Chairs

Published by hozdesign. I played this on android. Seal of Goodness

The Short: You wake up in a blank room with four, color coded chairs. If you can figure out what the heck is going on, you’re in for a real treat.

Recommended if you like feeling taunted by pedestrian objects, stewing in time out

Description: I have had a lot to say about hozdesign over this past year. Most of their games really disappoint me. But now I can say that in addition to G.R.E.E.N., I also really like Chairs. 

Hozdesign has a talent for creating uncanny spaces. They populate their worlds with very common objects but subvert the meaning of those objects by expecting you to use them in bizarre and unexpected ways. They also create very streamlined spaces that are simplistic but in a cheeky way as if to say — while jabbing you in the rib cage — “The solution is so simple. Haven’t you figured it out by now?”

Chairs contains many difficult puzzles but manages to avoid becoming “Beyond Hard” by constraining the number of codices the player is expected to keep in their mind’s eye. I will say that in my version, I encountered a pretty ridiculous glitch that forced me to start over. I kept collecting colored tiles and they kept disappearing. For a long time I thought this was part of the game but it wasn’t. It was a total glitch. Starting over once fixed it 100%.

Difficulty: Hard
Difficulty Elements
great cascade | both readily apparent & invisible puzzle arrays | esoteric interfaces | some Absurdity | unique solves | tricky ending

Cylinders

Published by Brazen Cat. I played this on android.  Seal of Goodness

The Short: A small topsy turvey adventure and fun with cylindrical pedestals.

Recommended if you like RJD2, tube shaped things

Description: Cylinders is nowhere near as hard as its sister Escape Game – Cubes (which should not be confused with the legendary Cube Escape franchise). Still, this is a fun game with unique puzzles and a bit of loopy logic to boot. If you’re a fan of white, anonymous rooms you will feel right at home in Cylinders. Spend some time matching up codes, colors and shapes to various lock boxes around the room. This game is well designed, intriguing, and shouldn’t take you very long to finish.

Difficulty: Medium 
Difficulty Elements:
ok cascade | readily apparent puzzle arrays | esoteric interfaces | mild Absurdity | both typical & unique solves solves

WappoiESC

Published by mipp. I played this on android.

The Short: A deck of well-deployed text boxes and okay puzzling.

Recommended if you like cornball humor, animal figurines, hobnobbing with demi gods

Description: This is a middling escape game that gets extra points for silliness. Behold:
Screenshot_20170805-152237

Yes, that’s right. God himself greets you at the outset of this game to introduce the premise. Your ancestors have all previously completed these puzzles and escaped from this room. Can you?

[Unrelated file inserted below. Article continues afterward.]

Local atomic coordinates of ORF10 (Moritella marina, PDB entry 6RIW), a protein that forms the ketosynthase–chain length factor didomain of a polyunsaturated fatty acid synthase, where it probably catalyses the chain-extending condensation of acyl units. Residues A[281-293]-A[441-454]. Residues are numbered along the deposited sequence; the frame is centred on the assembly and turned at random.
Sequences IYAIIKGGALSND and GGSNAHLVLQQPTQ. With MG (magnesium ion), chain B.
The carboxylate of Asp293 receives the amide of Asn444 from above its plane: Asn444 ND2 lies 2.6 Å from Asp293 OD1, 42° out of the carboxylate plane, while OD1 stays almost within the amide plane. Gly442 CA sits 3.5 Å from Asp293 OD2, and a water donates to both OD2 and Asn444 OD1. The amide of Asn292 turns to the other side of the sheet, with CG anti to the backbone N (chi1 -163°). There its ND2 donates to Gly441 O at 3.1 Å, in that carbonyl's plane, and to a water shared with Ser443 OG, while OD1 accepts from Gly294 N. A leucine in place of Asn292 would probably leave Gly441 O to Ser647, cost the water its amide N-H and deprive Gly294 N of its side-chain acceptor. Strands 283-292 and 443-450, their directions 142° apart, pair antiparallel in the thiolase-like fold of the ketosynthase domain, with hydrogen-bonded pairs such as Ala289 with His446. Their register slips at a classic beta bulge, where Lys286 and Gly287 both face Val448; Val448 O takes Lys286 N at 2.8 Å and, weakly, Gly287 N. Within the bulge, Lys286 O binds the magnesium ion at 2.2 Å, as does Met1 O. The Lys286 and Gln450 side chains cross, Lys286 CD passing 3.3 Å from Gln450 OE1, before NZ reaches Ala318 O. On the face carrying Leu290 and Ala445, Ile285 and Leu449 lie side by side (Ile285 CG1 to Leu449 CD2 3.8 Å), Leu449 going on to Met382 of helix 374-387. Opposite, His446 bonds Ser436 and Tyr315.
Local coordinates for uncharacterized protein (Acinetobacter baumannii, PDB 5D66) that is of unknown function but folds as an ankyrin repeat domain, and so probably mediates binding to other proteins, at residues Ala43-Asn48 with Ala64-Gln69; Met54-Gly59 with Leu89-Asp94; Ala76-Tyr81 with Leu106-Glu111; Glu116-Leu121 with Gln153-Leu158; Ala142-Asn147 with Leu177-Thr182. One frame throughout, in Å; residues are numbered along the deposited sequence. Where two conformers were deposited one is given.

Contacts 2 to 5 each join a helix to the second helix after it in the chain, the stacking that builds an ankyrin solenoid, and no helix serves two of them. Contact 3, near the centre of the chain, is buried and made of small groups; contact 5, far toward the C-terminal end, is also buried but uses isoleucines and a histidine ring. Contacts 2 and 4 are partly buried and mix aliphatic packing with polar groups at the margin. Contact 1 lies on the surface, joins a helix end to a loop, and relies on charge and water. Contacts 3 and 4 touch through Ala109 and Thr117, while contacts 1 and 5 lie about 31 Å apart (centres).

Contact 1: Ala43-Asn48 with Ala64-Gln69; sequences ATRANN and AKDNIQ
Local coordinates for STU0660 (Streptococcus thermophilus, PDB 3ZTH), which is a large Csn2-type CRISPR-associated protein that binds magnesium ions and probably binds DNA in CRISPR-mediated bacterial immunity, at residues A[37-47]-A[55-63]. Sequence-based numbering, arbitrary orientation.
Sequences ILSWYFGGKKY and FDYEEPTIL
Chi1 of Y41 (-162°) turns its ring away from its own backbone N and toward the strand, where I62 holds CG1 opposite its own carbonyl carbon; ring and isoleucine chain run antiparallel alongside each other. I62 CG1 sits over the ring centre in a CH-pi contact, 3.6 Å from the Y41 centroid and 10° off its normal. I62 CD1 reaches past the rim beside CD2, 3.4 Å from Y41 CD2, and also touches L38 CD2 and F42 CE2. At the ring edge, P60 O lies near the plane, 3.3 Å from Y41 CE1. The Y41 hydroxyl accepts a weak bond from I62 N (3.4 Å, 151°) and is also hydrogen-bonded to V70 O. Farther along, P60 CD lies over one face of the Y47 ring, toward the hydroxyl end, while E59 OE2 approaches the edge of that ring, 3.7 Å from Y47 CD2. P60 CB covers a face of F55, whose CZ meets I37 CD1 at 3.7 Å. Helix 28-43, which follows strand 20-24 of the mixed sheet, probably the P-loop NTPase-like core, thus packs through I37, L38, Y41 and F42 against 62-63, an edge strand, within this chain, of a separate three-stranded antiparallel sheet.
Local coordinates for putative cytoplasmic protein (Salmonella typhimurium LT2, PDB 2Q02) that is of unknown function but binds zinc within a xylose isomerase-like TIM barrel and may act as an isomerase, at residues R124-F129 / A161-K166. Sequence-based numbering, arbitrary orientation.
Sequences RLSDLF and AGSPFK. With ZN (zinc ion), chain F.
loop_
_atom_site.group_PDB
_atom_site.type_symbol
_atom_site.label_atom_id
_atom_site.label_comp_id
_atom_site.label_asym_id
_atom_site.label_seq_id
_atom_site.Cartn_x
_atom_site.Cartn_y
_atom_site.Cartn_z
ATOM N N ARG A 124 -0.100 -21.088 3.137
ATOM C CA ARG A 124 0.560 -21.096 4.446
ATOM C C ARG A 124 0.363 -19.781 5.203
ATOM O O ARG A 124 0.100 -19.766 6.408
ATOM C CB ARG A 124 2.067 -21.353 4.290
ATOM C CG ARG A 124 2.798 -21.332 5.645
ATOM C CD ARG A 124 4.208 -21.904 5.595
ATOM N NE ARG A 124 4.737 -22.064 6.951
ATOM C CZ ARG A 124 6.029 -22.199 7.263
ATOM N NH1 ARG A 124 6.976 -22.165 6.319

The room itself is a design netherworld concoction. Were it not for the helpful text boxes that crop up everywhere in this game, it might be hard to tell objects apart. That being said, the actual content of the text boxes tends to be funny in that kind of “Ah. It’s a joke.” kind of way. Snoop around the traditional Japanese space with screen doors, fan prints, and a mountain replica complete with paper lanterns. Collect all of the keys, “shine” the bamboo, and fulfill your low-key destiny.

Difficulty: Medium
Difficulty Elements:
okay cascade | readily apparent puzzle arrays | straightforward interfaces | no Absurdity | typical solves

Yellow Room (Reboot)

Published by hozdesign. I played this on android.

The Short: A nearly good game.

Recommended if you like wildlife dioramas, arabesque archways

Description: A near miss really sucks. Yellow Room (Reboot) came very close to being a good game but committed a small sin. But as many Catholics may tell you, a sin is a sin no matter how small. At least I think that’s what the bible says?

Let’s start with what’s good. Yellow Room (Reboot) takes after its siblings in the hozdesign family. Aesthetically, it’s a great minimalist design with some cool arched ceilings, an expanding gamespace, and has some signature funny elements that hozdesign always likes to throw your way. The soundscape is good too.

In the puzzling realm, Yellow Room (Reboot) has some mad tricks up its sleeves. Overall, the puzzle diversity in this game is really great and there’s plenty of unique solves to explore. But the designers got too clever for their own good on one particular puzzle array. Spoiler Alert, I am going to tell you about it here in detail. There is a moment in the game where you have a transparent sheet with markings on it. It fits perfectly over a painting on the wall which also has markings on it. One would think that a code would be visible once the transparent was laid over the painting. It isn’t. You cannot read what’s there. It is illegible. I was convinced that I needed a second transparent to read the code and spent a lot of time doing nothing in this game trying to find the second transparent. Finally, after watching a walk through, I discovered that hozdesign believes you can read the code that’s already there. You can’t. It’s too garbled. I was disappointed, yet again, by hozdesign. And it really really sucks because literally everything else in this game was fun. SIGH.

Difficulty: Beyond Hard 
Difficulty Elements
great cascade | both readily apparent & invisible puzzle arrays |  esoteric interfaces | no Absurdity | unique solves

BalletRoom aka Escape from the ballet classrooms.

Published by Ablues. I played this on android.